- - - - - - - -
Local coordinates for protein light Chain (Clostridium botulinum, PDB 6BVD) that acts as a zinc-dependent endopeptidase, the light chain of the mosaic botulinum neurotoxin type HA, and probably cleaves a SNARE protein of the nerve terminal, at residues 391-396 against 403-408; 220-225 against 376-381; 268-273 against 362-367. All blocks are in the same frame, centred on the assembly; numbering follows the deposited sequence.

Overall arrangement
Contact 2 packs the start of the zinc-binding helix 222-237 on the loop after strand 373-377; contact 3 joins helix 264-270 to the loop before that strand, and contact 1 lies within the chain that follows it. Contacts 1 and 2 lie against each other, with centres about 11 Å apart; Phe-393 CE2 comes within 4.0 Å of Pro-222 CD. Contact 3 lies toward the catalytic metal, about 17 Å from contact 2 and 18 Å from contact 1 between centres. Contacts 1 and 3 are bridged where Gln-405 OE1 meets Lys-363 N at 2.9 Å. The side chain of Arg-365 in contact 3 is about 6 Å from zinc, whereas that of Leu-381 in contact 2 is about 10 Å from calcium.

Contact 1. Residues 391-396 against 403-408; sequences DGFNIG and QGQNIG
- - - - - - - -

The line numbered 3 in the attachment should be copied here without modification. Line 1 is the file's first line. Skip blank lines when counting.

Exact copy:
Contact 2 packs the start of the zinc-binding helix 222-237 on the loop after strand 373-377; contact 3 joins helix 264-270 to the loop before that strand, and contact 1 lies within the chain that follows it. Contacts 1 and 2 lie against each other, with centres about 11 Å apart; Phe-393 CE2 comes within 4.0 Å of Pro-222 CD. Contact 3 lies toward the catalytic metal, about 17 Å from contact 2 and 18 Å from contact 1 between centres. Contacts 1 and 3 are bridged where Gln-405 OE1 meets Lys-363 N at 2.9 Å. The side chain of Arg-365 in contact 3 is about 6 Å from zinc, whereas that of Leu-381 in contact 2 is about 10 Å from calcium.